One of the most overlooked aspects of the coronavirus pandemic is that while many people will survive the virus, they might still end up facing large medical bills. As early as the beginning of March, 54% reported in a survey conducted by Prudential that they were not financially prepared to handle the coronavirus.
There are many other people in Ohio who have been left with overwhelming medical debt as the result of a medical emergency. Given the costly nature of medical bills, it should come as no surprise that medical bills are one of the most common reasons why people in the country end up filing for bankruptcy.
The Devastating Nature of Medical Debt
Because people are not required to provide details about their reason for filing for bankruptcy, it is difficult to determine the exact percentage of people who pursue this option as a result of medical debt.
There are, however, many factors that can quickly make medical debts larger than a person can ever possibly pay. For one, rare and serious diseases often require substantial medical care. Second, medical emergencies like car or motorcycle accidents often result in victims facing several serious injuries that require immediate and on-going care.
These complications also tend to cause people to miss work, which can only increase the overall difficulty in managing these expenses. Losing a job can leave a person without the necessary resources to pay off medical debt. Another reason why medical debts often escalate is that healthcare costs in the United States are continuing to rise. Since 1980, healthcare costs have increased at a much sharper rate than inflation prices.
Bankruptcy Can Help Eliminate Medical Debt
If you cannot make the minimum payments on your medical bills each month and your debt continues to escalate, it is critical to remember that bankruptcy for medical debt often allows people to either eliminate or restructure debt of this nature.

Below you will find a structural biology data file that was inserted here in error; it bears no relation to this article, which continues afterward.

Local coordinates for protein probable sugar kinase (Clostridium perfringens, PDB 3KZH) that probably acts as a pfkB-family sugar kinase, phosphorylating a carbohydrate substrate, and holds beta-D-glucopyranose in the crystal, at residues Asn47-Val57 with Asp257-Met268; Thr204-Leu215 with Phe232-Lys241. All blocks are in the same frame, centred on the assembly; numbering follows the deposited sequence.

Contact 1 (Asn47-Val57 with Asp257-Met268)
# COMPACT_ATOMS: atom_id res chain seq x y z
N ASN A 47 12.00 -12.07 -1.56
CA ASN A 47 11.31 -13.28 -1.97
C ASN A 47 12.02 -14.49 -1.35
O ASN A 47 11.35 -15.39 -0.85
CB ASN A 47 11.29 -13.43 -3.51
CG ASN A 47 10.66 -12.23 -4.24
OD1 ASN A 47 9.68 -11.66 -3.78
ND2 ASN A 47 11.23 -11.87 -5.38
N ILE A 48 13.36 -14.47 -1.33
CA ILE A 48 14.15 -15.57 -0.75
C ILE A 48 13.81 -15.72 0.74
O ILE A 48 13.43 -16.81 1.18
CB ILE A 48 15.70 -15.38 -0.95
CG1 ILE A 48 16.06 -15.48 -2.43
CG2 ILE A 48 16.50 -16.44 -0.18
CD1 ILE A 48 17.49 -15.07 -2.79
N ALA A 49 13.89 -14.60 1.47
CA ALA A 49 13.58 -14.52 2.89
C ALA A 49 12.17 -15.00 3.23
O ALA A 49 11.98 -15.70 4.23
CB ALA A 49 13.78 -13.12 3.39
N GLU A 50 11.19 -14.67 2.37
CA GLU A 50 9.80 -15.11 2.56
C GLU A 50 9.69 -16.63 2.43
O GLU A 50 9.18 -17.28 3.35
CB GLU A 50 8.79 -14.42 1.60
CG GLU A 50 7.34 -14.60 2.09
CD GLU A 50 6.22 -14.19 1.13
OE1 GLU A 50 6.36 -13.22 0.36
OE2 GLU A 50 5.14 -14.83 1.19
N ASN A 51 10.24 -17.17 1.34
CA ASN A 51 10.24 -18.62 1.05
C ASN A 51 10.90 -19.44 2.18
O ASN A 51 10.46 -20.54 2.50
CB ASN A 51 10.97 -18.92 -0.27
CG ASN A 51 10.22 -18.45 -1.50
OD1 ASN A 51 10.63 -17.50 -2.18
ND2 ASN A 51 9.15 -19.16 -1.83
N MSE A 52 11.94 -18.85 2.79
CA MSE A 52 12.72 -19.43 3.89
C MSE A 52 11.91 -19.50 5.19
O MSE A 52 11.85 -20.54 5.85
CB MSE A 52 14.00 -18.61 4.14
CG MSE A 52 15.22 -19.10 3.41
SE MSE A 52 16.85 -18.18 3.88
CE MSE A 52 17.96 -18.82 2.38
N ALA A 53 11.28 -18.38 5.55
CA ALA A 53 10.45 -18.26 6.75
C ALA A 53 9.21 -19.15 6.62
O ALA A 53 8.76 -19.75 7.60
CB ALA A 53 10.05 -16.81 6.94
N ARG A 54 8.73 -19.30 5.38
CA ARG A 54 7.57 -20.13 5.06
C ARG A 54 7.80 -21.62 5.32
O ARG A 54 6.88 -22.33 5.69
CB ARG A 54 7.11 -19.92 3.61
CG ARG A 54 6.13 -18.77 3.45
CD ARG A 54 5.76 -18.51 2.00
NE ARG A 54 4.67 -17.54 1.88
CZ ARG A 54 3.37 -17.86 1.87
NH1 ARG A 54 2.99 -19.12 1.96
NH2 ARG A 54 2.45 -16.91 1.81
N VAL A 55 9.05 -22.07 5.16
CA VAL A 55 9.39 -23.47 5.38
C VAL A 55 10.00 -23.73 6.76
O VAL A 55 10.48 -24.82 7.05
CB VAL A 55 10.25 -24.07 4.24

While Chapter 7 bankruptcy allows people to liquidate, Chapter 13 bankruptcy allows people to establish a repayment plan. The type of bankruptcy that will work best to take control of a person’s situation often depends on the circumstances.
If a person meets the income qualifications for Chapter 7 bankruptcy, there is not a limitation placed on the amount of medical debt that a court can discharge. If a person chooses to utilize Chapter 13 bankruptcy, however, that individual will be required to repay some of this medical debt over the life of a several year repayment plan.
Following the completion of these payments, courts will discharge any remaining debt. While Chapter 7 is often ideal for people with low income and few financial resources, Chapter 13 is often viewed as people who have a steady source of income and who would like to continue making payments on their debt.
Speak with a Skilled Bankruptcy Lawyer
No matter if you have already decided to file for bankruptcy or merely want to learn more about this method of taking control of your debt, it can help to speak with a knowledgeable bankruptcy attorney.
To schedule a free case evaluation, contact Dworken & Bernstein today to schedule a free case evaluation.